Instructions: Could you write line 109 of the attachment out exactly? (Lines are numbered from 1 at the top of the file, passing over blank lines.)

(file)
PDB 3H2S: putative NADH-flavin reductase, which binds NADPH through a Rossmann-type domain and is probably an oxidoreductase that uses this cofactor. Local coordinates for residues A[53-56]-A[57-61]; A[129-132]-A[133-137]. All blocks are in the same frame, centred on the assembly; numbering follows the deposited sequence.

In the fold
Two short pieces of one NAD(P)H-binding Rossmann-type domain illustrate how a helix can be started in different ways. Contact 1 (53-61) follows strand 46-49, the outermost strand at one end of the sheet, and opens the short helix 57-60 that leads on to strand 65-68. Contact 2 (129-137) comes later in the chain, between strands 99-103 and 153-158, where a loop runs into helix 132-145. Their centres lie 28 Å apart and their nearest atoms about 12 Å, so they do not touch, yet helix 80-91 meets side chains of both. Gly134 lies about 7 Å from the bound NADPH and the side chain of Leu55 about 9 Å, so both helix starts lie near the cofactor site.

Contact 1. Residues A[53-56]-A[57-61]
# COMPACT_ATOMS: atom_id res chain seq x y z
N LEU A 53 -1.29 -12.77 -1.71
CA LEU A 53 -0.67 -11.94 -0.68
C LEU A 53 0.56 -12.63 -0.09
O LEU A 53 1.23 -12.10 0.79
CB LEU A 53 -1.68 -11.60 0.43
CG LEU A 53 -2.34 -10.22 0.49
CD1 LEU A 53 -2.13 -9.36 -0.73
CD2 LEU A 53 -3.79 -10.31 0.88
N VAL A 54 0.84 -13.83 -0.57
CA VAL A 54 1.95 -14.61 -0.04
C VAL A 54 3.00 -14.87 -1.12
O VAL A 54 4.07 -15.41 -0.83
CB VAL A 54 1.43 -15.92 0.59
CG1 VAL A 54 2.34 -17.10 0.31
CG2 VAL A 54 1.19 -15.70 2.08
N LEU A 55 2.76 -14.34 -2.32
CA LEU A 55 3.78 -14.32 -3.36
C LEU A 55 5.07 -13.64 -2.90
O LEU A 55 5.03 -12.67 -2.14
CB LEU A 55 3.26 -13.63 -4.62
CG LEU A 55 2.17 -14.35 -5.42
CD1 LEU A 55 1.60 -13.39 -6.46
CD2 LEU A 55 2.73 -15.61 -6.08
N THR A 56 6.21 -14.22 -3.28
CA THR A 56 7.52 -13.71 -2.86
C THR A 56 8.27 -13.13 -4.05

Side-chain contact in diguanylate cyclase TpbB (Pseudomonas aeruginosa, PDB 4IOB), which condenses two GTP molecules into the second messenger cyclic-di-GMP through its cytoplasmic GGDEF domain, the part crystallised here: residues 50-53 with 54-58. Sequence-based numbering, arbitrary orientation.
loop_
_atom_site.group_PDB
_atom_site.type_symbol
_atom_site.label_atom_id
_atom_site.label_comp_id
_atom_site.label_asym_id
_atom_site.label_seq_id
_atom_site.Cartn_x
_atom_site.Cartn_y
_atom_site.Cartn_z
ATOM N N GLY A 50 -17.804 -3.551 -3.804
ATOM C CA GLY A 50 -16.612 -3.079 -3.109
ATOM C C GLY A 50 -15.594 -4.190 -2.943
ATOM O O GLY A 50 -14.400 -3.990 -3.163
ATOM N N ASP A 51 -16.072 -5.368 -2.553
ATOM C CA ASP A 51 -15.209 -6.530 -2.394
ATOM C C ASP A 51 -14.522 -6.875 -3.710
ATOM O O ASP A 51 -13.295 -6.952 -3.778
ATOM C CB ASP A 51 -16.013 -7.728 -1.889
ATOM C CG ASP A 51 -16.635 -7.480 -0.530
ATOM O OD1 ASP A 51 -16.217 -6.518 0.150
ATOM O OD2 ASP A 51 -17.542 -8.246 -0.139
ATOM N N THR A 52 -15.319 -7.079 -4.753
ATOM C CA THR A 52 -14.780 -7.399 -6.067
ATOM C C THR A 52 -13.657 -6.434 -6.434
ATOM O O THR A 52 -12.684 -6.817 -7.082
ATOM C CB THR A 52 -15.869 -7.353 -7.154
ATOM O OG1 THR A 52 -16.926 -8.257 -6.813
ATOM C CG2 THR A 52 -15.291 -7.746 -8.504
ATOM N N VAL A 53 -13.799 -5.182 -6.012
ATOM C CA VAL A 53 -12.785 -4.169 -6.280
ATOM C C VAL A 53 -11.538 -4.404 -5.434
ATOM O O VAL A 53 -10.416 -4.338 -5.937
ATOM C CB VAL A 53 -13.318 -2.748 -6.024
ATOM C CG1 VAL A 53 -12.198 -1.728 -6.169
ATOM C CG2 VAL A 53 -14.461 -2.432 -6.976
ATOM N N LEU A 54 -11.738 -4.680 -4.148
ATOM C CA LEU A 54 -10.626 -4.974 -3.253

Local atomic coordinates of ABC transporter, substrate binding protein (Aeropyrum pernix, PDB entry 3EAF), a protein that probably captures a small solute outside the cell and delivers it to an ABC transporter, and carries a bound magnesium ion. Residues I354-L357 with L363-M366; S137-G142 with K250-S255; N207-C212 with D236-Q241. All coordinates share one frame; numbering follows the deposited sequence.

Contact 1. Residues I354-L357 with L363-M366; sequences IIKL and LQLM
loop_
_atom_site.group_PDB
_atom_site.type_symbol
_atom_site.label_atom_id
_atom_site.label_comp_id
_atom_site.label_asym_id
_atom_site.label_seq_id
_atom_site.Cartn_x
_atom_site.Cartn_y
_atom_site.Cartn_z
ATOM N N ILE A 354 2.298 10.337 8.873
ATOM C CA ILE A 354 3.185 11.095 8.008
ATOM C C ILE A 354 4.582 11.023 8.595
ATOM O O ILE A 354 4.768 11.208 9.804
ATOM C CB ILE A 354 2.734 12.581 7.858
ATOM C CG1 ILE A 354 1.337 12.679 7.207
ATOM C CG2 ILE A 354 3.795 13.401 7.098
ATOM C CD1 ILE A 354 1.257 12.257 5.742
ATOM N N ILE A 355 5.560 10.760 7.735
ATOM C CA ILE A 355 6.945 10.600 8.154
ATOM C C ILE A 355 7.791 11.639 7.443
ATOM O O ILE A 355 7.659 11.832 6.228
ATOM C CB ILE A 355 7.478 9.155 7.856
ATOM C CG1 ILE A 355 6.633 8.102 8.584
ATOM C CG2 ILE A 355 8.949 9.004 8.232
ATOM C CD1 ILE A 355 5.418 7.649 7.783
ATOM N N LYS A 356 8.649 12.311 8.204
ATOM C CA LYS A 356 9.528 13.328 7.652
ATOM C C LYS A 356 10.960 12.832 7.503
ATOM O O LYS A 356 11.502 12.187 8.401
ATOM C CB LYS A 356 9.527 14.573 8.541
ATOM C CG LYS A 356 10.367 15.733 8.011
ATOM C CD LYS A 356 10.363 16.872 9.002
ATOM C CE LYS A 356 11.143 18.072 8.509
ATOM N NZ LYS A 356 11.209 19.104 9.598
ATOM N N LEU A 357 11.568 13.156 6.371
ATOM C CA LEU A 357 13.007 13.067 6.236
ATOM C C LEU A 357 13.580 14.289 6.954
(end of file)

ATOM C CA LEU A 357 13.007 13.067 6.236